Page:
It’s February, we are in lockdown AGAIN and in the grip of the so-called ‘hungry gap’. A period of time that spans from January until early May. When, if you’re eating seasonally, there doesn’t seem to be a great deal of variety in the vegetable department. Well think again, because you’re about to get very excited about a vegetable that has arguably the worst reputation of all, cabbage!
For most of us, the word cabbage used to be synonymous with the word boiled (and boiled, and boiled, and boiled). Whether by well meaning relatives or unenchanted school dinner ladies, it was always something to be dreaded and avoided if possible.
Well I’m going to be bold and say that it is among my favourite vegetables, capable of the biggest transformation of all. Given the right amount of heat, fat and seasoning, the depth of flavour is unreal. If you don’t have the time or inclination to do this particular recipe, I implore you, next time you’re cooking cabbage, pan fry it on a medium heat with plenty of butter and seasoning until it’s golden brown in places and softened. You will never look back.
Pan roasted cabbage with miso and orange butter, with togarashi, sushi rice and a fried egg
1 medium savoy cabbage, two hispi cabbages are a good substitute
2 tbsp miso paste
10 tbsp salted butter
2 crushed garlic cloves
1 small orange zested
2 small oranges juiced
2 tbsp rice wine vinegar
1 small orange zested
3 tbsp white sesame seeds
1 tbsp black sesame seeds
1 tbsp poppy seeds
1 sheet of nori
1 tsp sichuan peppercorns
½ tsp ground ginger
250g sushi rice
330ml water, plus water to wash
3 tbsp rice wine vinegar
2tbsp white sugar
1 tsp salt
- After you finish cooking the night before, when the oven is still warm but turned off, zest an orange and spread the zest out on a piece of baking parchment. Place it in the oven overnight to dry out.
- Toast the sesame and poppy seeds, add to a bowl with the ginger and dried orange zest.
- Grind the sichuan peppercorns and the nori in an electric spice grinder if you have one. If not use a pestle and mortar for the sichuan and use a sharp knife to cut the nori into very thin ribbons, line them up and cut across again so that they are in tiny flakes. Add these to the bowl and mix.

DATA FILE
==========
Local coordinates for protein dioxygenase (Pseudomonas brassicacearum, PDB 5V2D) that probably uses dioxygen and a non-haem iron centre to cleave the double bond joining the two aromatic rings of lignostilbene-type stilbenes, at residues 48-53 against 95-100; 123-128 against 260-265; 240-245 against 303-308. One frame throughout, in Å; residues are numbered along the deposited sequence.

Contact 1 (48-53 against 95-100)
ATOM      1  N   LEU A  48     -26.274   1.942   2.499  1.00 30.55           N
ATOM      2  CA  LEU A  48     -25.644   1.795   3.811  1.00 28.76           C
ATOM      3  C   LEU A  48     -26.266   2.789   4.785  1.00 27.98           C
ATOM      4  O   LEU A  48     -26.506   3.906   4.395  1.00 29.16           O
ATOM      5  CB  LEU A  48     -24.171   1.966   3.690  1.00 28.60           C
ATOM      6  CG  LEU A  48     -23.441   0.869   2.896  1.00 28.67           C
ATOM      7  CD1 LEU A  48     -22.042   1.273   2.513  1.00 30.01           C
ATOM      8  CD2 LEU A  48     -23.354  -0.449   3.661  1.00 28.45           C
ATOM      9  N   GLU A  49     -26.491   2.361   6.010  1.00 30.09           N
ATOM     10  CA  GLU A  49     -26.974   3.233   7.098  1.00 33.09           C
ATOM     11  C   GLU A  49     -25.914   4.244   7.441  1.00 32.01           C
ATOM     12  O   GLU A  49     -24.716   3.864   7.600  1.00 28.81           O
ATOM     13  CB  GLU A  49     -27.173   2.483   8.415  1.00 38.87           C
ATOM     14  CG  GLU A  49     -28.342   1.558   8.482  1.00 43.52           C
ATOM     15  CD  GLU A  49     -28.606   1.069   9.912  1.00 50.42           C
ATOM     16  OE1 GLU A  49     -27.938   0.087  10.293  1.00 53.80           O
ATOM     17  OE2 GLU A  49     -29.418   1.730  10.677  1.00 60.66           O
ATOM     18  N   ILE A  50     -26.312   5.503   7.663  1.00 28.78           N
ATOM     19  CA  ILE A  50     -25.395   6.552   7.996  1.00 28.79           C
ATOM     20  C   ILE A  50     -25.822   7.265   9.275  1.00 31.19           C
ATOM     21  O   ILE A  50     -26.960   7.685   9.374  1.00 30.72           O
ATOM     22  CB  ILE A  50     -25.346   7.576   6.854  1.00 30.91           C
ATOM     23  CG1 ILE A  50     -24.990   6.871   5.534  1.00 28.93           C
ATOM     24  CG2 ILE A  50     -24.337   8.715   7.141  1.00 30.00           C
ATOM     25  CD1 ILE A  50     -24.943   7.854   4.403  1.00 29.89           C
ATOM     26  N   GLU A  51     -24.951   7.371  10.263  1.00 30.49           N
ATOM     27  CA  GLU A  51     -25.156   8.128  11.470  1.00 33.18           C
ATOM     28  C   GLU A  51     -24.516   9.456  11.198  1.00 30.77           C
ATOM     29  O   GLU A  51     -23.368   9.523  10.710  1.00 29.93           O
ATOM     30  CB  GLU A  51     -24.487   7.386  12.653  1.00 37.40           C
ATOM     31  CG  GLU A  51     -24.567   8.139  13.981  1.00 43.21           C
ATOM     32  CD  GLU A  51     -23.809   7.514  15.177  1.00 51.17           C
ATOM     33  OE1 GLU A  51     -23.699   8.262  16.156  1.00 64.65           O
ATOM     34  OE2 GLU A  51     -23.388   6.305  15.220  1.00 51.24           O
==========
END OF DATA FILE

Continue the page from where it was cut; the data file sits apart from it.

- Melt everything together on a low heat until fully incorporated
- Always follow the packet instructions for the brand you have, as sushi rice varies a lot, but here are some instructions if there isn’t any.
- Wash the rice three of four times submerged in water, until the water stays clear.
- Soak the rice for 15-30 minutes to ensure even cooking, then drain well.
- While it’s soaking, in a little ramekin, mix the 3tbsp rice wine vinegar, 2tbsp white sugar and 1tsp salt and set aside.
- Add the rice with 330ml of cold water to a pan (ideally non stick or a rice cooker) with the lid on, bring to a simmer for 10 minutes. Turn off the heat and leave the lid on for another 10 minutes.
- Stir the seasoning through the rice.
- Preheat the oven to 190c
- Cut your cabbage into 8 wedges, retaining some root at the centre of each wedge to hold it together.
- Heat a non stick frying pan to medium high with a little vegetable oil, add half of the wedges or as many as will fit cut side down and fry on each side for 3-5 or until golden and caramelised on each cut side.
- Add the wedges to a deep sided baking tray, pour over the miso butter to cover every part, add a splash of water, cover with foil.
- Roast for 15 minutes then remove the foil, turn the wedges over in the butter and roast for another 5-10 minutes or until a knife slides easily into the root.
- Fry four eggs.
- Divide the rice and cabbage wedges between four plates, spoon over some miso butter from the roasting dish, top each with a fried egg and a sprinkle of togarashi.
- If you like, serve with kewpie mayonnaise and sushi ginger.